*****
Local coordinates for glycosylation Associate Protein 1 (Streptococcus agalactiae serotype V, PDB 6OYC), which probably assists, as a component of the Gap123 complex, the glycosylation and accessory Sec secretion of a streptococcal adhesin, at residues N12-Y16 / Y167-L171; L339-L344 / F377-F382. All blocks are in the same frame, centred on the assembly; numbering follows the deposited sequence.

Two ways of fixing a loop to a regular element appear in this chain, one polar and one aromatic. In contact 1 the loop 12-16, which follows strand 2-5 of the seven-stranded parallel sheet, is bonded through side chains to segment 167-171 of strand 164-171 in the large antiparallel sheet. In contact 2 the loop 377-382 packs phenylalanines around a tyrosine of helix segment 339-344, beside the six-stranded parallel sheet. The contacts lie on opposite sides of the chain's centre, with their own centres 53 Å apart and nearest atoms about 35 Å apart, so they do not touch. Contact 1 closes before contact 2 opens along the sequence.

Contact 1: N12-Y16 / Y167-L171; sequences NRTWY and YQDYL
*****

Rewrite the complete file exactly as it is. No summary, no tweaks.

Local coordinates for glycosylation Associate Protein 1 (Streptococcus agalactiae serotype V, PDB 6OYC), which probably assists, as a component of the Gap123 complex, the glycosylation and accessory Sec secretion of a streptococcal adhesin, at residues N12-Y16 / Y167-L171; L339-L344 / F377-F382. All blocks are in the same frame, centred on the assembly; numbering follows the deposited sequence.

Two ways of fixing a loop to a regular element appear in this chain, one polar and one aromatic. In contact 1 the loop 12-16, which follows strand 2-5 of the seven-stranded parallel sheet, is bonded through side chains to segment 167-171 of strand 164-171 in the large antiparallel sheet. In contact 2 the loop 377-382 packs phenylalanines around a tyrosine of helix segment 339-344, beside the six-stranded parallel sheet. The contacts lie on opposite sides of the chain's centre, with their own centres 53 Å apart and nearest atoms about 35 Å apart, so they do not touch. Contact 1 closes before contact 2 opens along the sequence.

Contact 1: N12-Y16 / Y167-L171; sequences NRTWY and YQDYL